As far as the second charge is concerned, Article 8(2)(e)(iii) of the Rome Statute stipulates that it is a war crime to intentionally attack personnel involved in a peacekeeping mission, as long as they are protected as civilians under the international law of armed conflict.
The drafters of the Rome Statute apparently felt the need to underscore the seriousness of attacks against peacekeepers operating in armed conflicts. Legally however, the paragraph does not seem to change much, because peacekeepers are protected only “as long as they are entitled to the protection given to civilians under the international law of armed conflict”. The provision does thus not appear to criminalize conduct that is already covered by rules regarding the prohibition of attacks against civilians. From a legal point of view, this consequently begs the question of why the provision has been included in the Rome Statute at all.
International humanitarian law (IHL) distinguishes combatants and civilians. Intentional attacks against civilians count as a war crimes. But when civilians directly take part in hostilities, they lose this protection. The classical view of IHL is that the same logic applies to peacekeepers. The 1994 Convention on the Safety of UN and Associated Personnel confirms that the personnel of peacekeeping missions is protected under IHL, unless and for such time as they take part in hostilities.
In other words, when peacekeepers do engage in hostilities, they lose the protection of civilians, and they may be lawfully attacked. Nevertheless, it is controversial to what extent and under what conditions peacekeepers are entitled to the protection of civilians in situations where they operate in armed conflicts (see the ICTY Karadzic/Mladic Indictment, where peacekeepers in the former Yugoslavia were said to be civilians, para. 14). It is also not always easy to determine when certain acts must be considered as “taking part in hostilities“, for example when peacekeepers claim to be acting in self-defense. Here, it appears that the UN’s use of the concept in relation to its peacekeeping forces is not perfectly congruent with IHL, which permits self-defense, but understands the term in a more limited fashion.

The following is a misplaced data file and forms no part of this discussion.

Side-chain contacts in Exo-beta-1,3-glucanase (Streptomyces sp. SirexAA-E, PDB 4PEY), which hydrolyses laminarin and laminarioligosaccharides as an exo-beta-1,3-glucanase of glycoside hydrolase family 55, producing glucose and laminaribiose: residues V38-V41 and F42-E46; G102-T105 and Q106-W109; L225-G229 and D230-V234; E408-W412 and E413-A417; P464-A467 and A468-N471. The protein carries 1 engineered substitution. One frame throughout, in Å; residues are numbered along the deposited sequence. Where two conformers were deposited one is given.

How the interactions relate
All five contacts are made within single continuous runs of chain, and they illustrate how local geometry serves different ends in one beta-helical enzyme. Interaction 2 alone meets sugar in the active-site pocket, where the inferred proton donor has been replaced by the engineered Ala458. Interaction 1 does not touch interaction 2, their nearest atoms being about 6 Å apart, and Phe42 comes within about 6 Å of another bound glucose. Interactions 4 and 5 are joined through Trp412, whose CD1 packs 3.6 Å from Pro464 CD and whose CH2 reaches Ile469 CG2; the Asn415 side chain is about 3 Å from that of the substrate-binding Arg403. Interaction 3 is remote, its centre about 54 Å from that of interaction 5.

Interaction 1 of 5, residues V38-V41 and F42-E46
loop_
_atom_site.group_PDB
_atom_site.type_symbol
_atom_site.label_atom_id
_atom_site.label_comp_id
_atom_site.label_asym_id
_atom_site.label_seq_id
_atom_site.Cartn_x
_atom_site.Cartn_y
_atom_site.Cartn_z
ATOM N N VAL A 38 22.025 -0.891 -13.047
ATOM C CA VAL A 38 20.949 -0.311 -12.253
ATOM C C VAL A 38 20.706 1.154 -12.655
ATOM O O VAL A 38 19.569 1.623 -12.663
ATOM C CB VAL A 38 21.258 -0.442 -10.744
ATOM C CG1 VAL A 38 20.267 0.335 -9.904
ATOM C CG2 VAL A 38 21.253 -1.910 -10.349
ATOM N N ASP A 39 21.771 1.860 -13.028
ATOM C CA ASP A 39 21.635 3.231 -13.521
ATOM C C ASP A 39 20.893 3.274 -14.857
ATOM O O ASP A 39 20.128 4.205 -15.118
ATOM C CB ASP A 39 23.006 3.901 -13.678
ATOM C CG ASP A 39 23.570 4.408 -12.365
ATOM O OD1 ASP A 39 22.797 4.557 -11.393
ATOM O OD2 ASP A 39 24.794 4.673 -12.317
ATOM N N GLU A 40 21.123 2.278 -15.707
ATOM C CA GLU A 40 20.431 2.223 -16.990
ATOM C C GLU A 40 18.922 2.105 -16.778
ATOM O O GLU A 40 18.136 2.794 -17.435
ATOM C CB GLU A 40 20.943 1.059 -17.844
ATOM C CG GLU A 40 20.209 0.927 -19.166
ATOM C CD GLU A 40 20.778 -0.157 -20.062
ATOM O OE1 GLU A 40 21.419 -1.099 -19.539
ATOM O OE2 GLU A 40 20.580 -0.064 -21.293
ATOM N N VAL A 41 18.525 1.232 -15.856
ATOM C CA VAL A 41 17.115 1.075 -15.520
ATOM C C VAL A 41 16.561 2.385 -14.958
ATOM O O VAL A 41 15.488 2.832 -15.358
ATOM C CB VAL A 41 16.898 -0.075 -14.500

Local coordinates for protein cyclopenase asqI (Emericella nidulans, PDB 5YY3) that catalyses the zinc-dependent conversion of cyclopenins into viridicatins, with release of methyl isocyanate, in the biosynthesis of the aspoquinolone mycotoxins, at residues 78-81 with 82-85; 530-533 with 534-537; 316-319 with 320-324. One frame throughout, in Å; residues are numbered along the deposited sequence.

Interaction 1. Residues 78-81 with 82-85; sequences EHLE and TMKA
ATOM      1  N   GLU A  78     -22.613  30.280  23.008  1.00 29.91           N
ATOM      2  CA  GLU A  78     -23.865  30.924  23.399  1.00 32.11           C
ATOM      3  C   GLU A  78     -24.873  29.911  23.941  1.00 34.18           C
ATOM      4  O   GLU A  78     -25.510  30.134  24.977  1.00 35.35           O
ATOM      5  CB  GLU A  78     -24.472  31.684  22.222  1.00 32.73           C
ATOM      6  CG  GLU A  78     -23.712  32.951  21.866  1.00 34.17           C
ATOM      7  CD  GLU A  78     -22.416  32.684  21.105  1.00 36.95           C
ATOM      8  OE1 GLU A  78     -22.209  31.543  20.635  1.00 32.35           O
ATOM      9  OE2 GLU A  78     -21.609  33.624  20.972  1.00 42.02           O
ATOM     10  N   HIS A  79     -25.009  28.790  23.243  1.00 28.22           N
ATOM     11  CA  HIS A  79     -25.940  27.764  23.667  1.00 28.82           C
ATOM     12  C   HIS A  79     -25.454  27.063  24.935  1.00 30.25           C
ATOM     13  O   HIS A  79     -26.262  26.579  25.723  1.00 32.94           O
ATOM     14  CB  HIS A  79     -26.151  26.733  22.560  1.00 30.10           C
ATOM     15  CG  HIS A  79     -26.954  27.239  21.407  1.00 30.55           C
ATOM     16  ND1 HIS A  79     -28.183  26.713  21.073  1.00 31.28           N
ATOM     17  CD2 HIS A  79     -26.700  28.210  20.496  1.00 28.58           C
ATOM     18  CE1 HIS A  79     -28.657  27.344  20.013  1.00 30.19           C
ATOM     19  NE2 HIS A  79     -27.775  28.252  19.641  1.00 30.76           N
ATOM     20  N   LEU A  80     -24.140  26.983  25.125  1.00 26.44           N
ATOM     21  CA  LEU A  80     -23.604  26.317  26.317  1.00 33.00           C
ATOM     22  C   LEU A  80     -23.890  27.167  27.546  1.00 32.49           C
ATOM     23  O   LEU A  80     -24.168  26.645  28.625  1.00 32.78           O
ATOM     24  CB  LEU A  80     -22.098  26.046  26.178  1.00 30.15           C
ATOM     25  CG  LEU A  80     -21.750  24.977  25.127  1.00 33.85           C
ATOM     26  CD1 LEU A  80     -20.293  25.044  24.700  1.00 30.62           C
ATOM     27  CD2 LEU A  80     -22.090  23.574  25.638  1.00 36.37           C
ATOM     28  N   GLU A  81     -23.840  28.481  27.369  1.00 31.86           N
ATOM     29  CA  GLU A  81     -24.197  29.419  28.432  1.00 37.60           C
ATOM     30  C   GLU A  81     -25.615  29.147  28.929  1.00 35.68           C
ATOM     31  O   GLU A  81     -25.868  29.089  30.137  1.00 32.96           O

Had the Abu Garda case gone to trial, the Court would have had to pronounce itself on the legal status of peacekeepers by qualifying the Haskanita attacks in light of Article 8(2)(e)(iii) cited above. This may well have created a lose-lose situation for the ICC.
Had the Court decided to treat peacekeepers as “normal” civilians, it would have implied that peacekeepers are not different from any individual in armed conflict. Ergo, peacekeepers are only protected under international law when they do not directly take part in hostilities. The big elephant in the room here is of course the fear of the UN Department of Peacekeeping Operations and others that such a ruling could shy way potential contributors of peacekeeping troops.